This page contains the following sections -

Device Allocation/Numbering

Device allocation/numbering in GRUB4EFI is very similar to GRUB4DOS - see here for more information.

One of the differences in GRUB4EFI is the use of (hd-1) - this device refers to the highest numbered disk on the system. As an example, on a system with three disks (numbered from 0 - disk 0, disk 1 and disk 2), (hd-1) would refer to disk 2. The (hd-1) device is useful when mapping disk images as (hd-1) can be used to select the disk image most recently added to the system.


GRUB4EFI uses the same syntax and basic controls as GRUB4DOS. To avoid duplication in this guide, see here for more information.


GRUB4EFI uses a similar commandline syntax to GRUB4DOS. To avoid duplication in this guide, see here for more information.

One difference in GRUB4EFI is the use of (hd-1) - refer to Device Allocation/Numbering section for more information.

Another key difference is that GRUB4EFI does not require the use of the map --hook command - a device is automatically mapped following the use of the map command on the command-line or in a configuration file.

To drop into a command shell press [c] if a boot menu is displayed – this is useful for debugging menu.lst entries. If the configuration file is not found a command shell is loaded by default.

To view available commands type help when in the command shell – this will list all commands (see screenshots below).


Download GRUB4DOS for UEFI from the site - version 2023-02-23 was used during testing. Extract the following files from the download -

Whilst there are a number of different methods that can be used to boot GRUB4EFI, this guide focuses on creating a GRUB4EFI bootable USB drive. This method requires firmware USB boot support. Using the bootable USB method is recommended as existing boot files/settings do not need to be edited and the same USB device can be used across multiple computers.

Other methods which are not covered include -

A decision will need to be made about using a single partition or multiple partitioins on the USB drive. As NTFS is not widely supported in UEFI firmware, a FAT32 boot partition with a NTFS data partition is recommended to work around FAT32 file size limitations.

Additional reading -

Ensure that the USB drive has at least one partition formatted with a filesystem supported by the motherboard - FAT32 is recommended as this should be supported globally on systems with UEFI firmware.

Create the following directory structure on the USB device -

Copy the GRUB4EFI \bootx64.efi file to \EFI\boot\bootx64.efi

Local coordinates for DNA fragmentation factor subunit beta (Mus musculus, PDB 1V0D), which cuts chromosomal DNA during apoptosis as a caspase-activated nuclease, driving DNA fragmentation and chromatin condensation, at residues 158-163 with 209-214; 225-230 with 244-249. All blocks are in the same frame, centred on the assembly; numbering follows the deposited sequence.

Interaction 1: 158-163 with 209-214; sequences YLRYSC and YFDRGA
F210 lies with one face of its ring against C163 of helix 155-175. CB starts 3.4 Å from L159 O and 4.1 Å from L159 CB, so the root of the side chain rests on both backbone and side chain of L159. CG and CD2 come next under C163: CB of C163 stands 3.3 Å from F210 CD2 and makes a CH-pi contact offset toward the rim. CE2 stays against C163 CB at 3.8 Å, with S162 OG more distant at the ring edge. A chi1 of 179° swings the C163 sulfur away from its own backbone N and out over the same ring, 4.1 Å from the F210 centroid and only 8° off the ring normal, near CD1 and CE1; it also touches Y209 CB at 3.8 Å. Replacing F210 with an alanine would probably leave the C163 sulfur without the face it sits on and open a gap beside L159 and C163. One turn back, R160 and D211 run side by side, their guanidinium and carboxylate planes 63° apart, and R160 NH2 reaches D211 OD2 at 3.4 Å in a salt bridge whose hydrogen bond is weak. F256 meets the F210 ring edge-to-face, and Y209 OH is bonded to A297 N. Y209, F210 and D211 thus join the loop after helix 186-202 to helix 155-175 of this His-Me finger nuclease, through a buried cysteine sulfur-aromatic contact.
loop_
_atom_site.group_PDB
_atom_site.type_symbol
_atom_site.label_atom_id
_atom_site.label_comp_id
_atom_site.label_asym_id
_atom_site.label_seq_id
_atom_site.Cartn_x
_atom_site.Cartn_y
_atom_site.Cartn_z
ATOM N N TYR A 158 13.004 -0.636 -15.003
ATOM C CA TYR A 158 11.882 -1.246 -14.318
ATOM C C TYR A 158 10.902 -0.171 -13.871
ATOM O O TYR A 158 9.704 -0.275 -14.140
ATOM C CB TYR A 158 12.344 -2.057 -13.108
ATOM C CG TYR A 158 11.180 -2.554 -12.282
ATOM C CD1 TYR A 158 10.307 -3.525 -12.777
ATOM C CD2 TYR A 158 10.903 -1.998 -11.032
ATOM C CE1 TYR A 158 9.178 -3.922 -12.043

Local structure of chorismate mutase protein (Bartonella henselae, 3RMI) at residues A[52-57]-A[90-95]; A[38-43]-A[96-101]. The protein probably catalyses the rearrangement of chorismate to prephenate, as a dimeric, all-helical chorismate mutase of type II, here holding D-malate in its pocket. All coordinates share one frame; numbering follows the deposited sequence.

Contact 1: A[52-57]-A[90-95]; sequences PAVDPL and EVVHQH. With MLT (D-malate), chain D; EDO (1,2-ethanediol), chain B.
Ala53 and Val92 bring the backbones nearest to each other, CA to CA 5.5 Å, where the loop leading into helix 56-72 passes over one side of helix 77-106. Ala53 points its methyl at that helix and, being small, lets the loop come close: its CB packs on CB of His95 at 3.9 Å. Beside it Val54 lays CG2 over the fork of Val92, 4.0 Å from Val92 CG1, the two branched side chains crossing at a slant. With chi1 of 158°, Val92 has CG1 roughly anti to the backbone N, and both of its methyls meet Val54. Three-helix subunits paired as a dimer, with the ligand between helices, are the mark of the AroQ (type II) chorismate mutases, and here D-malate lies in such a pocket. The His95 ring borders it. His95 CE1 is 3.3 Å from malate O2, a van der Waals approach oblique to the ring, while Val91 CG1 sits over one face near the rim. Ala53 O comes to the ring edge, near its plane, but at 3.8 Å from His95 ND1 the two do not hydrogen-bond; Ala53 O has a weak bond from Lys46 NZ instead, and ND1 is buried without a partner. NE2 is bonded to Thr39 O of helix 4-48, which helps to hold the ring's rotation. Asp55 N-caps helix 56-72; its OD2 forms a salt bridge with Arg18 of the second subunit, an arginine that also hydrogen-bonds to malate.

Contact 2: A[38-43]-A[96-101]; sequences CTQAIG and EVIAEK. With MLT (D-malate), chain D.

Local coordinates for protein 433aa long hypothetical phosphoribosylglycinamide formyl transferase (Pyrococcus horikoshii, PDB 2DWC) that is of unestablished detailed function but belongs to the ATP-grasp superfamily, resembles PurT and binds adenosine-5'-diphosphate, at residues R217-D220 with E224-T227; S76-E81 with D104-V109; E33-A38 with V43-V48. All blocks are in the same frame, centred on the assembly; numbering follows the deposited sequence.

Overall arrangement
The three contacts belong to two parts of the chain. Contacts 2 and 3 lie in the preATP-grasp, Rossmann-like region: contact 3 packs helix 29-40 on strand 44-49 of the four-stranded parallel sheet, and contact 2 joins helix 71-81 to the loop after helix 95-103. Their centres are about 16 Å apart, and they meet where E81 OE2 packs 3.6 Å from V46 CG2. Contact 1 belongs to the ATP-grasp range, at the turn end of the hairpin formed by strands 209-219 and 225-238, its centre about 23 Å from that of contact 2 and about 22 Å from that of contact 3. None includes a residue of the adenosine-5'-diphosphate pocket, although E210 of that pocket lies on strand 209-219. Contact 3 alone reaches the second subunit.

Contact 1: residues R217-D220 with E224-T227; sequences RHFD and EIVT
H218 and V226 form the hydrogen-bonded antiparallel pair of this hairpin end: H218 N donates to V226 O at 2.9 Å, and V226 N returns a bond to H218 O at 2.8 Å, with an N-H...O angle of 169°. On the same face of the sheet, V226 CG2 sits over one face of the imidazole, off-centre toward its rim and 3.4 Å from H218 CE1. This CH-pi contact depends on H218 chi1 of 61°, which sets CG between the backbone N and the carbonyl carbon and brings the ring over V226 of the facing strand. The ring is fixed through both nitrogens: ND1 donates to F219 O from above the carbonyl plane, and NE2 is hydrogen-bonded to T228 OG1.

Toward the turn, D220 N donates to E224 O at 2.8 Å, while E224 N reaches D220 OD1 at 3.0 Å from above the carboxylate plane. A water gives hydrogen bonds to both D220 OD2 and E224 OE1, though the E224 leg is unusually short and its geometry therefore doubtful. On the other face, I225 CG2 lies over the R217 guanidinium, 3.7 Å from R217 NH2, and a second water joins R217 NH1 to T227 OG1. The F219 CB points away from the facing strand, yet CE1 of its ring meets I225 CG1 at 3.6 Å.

Copy the GRUB4EFI \bootia32.efi file to \EFI\boot\bootia32.efi

Create a GRUB4EFI configuration file \menu.lst in the path \EFI\grub\menu.lst

The USB device should have a FAT32 partition with the following directory structure (with paths relative to the volume root, directories in red and files in blue) -

menu.lst (configuration file)

The GRUB4EFI configuration file \EFI\grub\menu.lst is a plain text file containing a series of GRUB4EFI commands, similar to a batch script. Commands in menu entries can be entered in the command-line, which is useful during testing or for troubleshooting as verbose feedback is issued following commands.

The GRUB4EFI loader \EFI\boot\bootx64.efi is configured to scan all devices/partitions with a supported filesystem for the configuration file \EFI\grub\menu.lst. If the system has more than one device/partition containing the path+file \EFI\grub\menu.lst then only the first instance found during the scanning process will be loaded - any other files with the same path+name will be ignored.

The root device will be set as the device from which the configuration file \EFI\grub\menu.lst was loaded. This can be problematic if the path+file is on more than one device as you may not be aware which menu you have loaded. You can check which device is root using the command-line. Use the root command. Example with output -

To search for all instances of \EFI\grub\menu.lst use the command find /EFI/grub/menu.lst. Example with output -

GRUB4EFI appears to allocate the device from which the GRUB4EFI boot manager (\EFI\boot\bootx64.efi) is loaded as the highest disk number. As an example, on a system with two physical (hd) type devices the boot device was allocated as (hd1). On a system with four physical devices the boot device was allocated as (hd3)

The order in which devices are searched may also be of interest. On a system with four devices, the search order appears to be -

Example using T470s test system with three USB disks attached. All devices contained multiple partitions with \EFI\boot\menu.lst copied to all partitions. GRUB4EFI was booted from the internal disk which was subsequently allocated as (hd3) -

NOTE - (hd3,3) contained five partitions. (hd3,1) is not listed in the results - this is the MSR partition and did not contain a copy of \EFI\boot\menu.lst.

Document date - 12th April 2023